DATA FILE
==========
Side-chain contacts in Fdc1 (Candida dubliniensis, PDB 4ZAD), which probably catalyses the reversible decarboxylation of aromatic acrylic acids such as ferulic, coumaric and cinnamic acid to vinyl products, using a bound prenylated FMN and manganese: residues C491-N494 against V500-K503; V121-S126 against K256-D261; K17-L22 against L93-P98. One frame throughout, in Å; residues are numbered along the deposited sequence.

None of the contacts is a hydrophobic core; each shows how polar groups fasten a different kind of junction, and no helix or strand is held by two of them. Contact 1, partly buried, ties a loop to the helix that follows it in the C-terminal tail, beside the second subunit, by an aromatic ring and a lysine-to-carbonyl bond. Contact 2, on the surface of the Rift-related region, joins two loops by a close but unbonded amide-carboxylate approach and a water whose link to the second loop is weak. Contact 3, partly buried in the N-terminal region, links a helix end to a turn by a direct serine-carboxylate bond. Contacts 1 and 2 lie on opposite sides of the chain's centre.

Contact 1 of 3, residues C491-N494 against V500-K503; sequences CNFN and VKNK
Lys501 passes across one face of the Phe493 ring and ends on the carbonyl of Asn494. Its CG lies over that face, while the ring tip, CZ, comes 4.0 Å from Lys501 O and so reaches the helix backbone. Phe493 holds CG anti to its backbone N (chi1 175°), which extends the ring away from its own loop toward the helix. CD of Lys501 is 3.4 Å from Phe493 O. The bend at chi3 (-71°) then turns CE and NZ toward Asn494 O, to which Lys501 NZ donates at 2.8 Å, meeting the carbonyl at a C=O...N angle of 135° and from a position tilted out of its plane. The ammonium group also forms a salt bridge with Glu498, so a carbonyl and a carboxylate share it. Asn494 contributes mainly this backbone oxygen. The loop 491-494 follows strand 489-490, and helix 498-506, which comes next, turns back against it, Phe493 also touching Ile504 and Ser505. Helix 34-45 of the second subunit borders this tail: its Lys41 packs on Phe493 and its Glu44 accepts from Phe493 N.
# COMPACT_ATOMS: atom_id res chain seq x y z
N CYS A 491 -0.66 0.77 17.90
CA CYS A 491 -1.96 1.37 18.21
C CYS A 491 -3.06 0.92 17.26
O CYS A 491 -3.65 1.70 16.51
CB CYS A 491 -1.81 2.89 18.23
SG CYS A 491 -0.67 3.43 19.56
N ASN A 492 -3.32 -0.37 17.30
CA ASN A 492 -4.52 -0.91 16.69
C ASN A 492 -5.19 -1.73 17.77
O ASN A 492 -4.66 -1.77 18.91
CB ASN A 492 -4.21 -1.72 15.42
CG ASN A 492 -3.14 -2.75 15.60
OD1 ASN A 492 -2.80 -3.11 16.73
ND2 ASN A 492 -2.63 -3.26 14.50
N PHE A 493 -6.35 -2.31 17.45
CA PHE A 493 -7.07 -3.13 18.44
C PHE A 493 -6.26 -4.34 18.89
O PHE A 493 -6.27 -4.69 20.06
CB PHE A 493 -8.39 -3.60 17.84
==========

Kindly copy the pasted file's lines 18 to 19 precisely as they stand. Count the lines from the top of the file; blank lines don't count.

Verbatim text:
OD1 ASN A 492 -2.80 -3.11 16.73
ND2 ASN A 492 -2.63 -3.26 14.50